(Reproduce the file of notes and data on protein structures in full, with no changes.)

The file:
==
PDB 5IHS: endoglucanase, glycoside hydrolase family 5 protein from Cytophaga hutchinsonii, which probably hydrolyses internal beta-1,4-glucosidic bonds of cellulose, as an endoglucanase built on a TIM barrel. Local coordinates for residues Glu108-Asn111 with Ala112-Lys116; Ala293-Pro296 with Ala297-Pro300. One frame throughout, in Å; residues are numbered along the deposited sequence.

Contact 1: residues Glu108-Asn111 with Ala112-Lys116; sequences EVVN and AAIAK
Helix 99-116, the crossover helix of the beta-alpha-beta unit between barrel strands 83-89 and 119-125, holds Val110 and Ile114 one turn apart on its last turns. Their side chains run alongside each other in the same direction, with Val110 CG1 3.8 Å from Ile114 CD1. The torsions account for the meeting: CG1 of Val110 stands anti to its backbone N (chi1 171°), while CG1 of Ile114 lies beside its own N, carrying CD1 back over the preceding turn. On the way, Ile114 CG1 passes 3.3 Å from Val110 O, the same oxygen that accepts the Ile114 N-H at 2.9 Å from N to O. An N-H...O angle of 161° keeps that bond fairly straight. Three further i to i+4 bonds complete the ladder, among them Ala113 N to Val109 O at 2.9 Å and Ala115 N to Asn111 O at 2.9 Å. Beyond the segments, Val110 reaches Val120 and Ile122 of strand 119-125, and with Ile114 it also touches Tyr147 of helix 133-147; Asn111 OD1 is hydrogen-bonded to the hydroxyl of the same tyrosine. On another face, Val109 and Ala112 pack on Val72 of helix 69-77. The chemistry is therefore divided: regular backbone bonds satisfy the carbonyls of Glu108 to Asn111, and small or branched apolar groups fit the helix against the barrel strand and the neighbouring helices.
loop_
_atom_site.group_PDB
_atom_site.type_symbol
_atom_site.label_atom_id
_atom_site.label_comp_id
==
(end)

PDB 5IHS: endoglucanase, glycoside hydrolase family 5 protein from Cytophaga hutchinsonii, which probably hydrolyses internal beta-1,4-glucosidic bonds of cellulose, as an endoglucanase built on a TIM barrel. Local coordinates for residues Glu108-Asn111 with Ala112-Lys116; Ala293-Pro296 with Ala297-Pro300. One frame throughout, in Å; residues are numbered along the deposited sequence.

Contact 1: residues Glu108-Asn111 with Ala112-Lys116; sequences EVVN and AAIAK
Helix 99-116, the crossover helix of the beta-alpha-beta unit between barrel strands 83-89 and 119-125, holds Val110 and Ile114 one turn apart on its last turns. Their side chains run alongside each other in the same direction, with Val110 CG1 3.8 Å from Ile114 CD1. The torsions account for the meeting: CG1 of Val110 stands anti to its backbone N (chi1 171°), while CG1 of Ile114 lies beside its own N, carrying CD1 back over the preceding turn. On the way, Ile114 CG1 passes 3.3 Å from Val110 O, the same oxygen that accepts the Ile114 N-H at 2.9 Å from N to O. An N-H...O angle of 161° keeps that bond fairly straight. Three further i to i+4 bonds complete the ladder, among them Ala113 N to Val109 O at 2.9 Å and Ala115 N to Asn111 O at 2.9 Å. Beyond the segments, Val110 reaches Val120 and Ile122 of strand 119-125, and with Ile114 it also touches Tyr147 of helix 133-147; Asn111 OD1 is hydrogen-bonded to the hydroxyl of the same tyrosine. On another face, Val109 and Ala112 pack on Val72 of helix 69-77. The chemistry is therefore divided: regular backbone bonds satisfy the carbonyls of Glu108 to Asn111, and small or branched apolar groups fit the helix against the barrel strand and the neighbouring helices.
loop_
_atom_site.group_PDB
_atom_site.type_symbol
_atom_site.label_atom_id
_atom_site.label_comp_id